School of Education News

Tolerance magazine highlights research on diversity in children's books from UW-Madison’s CCBC

October 04, 2019

A recent report from Tolerance magazine utilizes research from UW-Madison’s Cooperative Children’s Book Center (CCBC)

The magazine report shares the experiences of elementary students and teachers at Tapestry Charter School in Buffalo, New York, as part of the school’s project “I am the author of my own story.”

Reading specialist Kaylan Lelito noticed that students of different backgrounds didn’t find most of the books they read in class interesting or impactful. Working with Tapestry librarian Jennifer Chapman, they developed this project to address the lack of diversity in children’s books. 

The project included having children write their own stories, as well as writing persuasive letters to major children’s book publishers, articulating their need for characters and stories that better reflected diverse experiences. One student wrote, “I’m Muslim, and I don’t get a chance to read about people like me. Other people should get a chance to read about different people, too. To me, learning something new about others makes me feel like I can connect with them and understand them.” 

Though this article focuses on Tapestry Charter School, the CCBC’s research reveals that diversity in children’s books is a widespread issue. According to a 2018 study conducted by the CCBC, more than 50 percent of students in the U.S. are children of color, while only 13 percent of children’s books from the last 20 years contain multicultural characters, storylines, and/or settings.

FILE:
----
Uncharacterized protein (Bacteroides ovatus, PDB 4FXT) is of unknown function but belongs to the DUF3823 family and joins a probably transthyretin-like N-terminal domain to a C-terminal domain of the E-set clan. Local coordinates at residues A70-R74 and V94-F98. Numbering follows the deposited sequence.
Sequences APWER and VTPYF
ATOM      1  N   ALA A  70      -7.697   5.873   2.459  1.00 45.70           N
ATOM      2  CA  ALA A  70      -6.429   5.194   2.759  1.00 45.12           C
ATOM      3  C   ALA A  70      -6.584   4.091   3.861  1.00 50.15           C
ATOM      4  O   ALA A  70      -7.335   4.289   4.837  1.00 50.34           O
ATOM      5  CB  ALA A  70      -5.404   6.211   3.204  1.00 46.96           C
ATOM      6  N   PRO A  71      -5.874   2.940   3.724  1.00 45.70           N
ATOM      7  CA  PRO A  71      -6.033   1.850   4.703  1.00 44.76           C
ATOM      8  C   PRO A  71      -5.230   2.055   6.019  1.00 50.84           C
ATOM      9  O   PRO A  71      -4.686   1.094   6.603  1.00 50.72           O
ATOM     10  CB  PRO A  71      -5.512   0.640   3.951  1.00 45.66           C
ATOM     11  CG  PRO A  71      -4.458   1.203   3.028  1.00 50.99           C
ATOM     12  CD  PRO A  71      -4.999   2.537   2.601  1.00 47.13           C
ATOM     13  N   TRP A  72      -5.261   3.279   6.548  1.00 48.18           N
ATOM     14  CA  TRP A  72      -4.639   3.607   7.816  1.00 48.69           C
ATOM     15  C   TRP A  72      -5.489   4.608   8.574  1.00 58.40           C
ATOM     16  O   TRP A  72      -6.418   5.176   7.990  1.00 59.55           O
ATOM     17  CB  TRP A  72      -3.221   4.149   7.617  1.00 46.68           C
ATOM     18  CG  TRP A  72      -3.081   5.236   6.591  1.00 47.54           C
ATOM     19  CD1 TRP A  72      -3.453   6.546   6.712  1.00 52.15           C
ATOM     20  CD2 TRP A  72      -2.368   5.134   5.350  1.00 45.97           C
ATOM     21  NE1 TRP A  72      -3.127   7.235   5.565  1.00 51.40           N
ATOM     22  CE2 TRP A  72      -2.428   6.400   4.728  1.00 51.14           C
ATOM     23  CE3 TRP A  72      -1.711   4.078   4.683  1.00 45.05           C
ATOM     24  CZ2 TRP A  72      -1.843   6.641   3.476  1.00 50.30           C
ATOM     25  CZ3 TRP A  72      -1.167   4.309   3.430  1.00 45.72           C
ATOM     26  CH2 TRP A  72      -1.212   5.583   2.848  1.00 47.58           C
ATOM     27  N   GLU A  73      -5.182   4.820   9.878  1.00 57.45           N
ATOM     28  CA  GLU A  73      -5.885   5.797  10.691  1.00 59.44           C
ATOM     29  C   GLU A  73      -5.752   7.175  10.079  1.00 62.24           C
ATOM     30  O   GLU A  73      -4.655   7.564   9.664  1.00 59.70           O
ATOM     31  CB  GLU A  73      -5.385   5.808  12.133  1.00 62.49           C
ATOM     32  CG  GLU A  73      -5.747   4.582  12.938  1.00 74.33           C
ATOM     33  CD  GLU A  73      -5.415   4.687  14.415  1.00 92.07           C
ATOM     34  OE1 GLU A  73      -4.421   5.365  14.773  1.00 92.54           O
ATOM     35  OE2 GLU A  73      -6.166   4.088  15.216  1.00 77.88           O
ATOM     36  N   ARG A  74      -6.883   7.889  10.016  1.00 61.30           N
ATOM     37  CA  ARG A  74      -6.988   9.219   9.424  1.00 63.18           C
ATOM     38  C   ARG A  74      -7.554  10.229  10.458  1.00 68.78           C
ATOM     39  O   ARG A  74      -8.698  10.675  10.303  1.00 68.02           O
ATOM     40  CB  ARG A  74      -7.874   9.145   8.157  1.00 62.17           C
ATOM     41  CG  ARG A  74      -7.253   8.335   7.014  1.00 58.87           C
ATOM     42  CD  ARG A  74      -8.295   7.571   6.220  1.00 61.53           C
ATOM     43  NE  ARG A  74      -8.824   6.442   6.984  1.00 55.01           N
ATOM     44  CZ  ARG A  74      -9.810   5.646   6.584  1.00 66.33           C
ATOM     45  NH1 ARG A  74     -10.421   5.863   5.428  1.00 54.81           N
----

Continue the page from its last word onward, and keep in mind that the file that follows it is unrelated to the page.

These numbers only measure the presence or absence of representation — they don't evaluate the quality of books the feature characters with underrepresented identities. "Just because you have 300 books about African Americans," CCBC Director KT Horning says, "doesn't mean all 300 of those are books you would recommend."

Horning also shared strategies for honoring a diversity of student experiences in children's books with Tolerance magazine. She suggests considering quality before quantity, purchasing second copies of popular books featuring underrepresented characters before searching for a new title. 

"Just because a book has been on your shelf for 10 years doesn't mean you have to keep it there," Horning explains. "You should really go by quality as much as possible."

Horning also recommends that teachers work closely with their school librarians, as they often have book budgets while teachers don't. She suggests that teachers ask their librarians to purchase multiple copies of a particular book or to help with diversifying the collection. 

Read the complete Tolerance magazine article here.

The CCBC is housed within UW-Madison’s School of Education. It publishes an annual report tracking the number of children’s books by and about people of color and from First/Native Nations. The center start tracking these numbers in 1985, documenting them in their annual best books listing, “CCBC Choices” publication. Today, the CCBC also maintains a web page devoted to multicultural literature, including lists of recommended titles by age group. 

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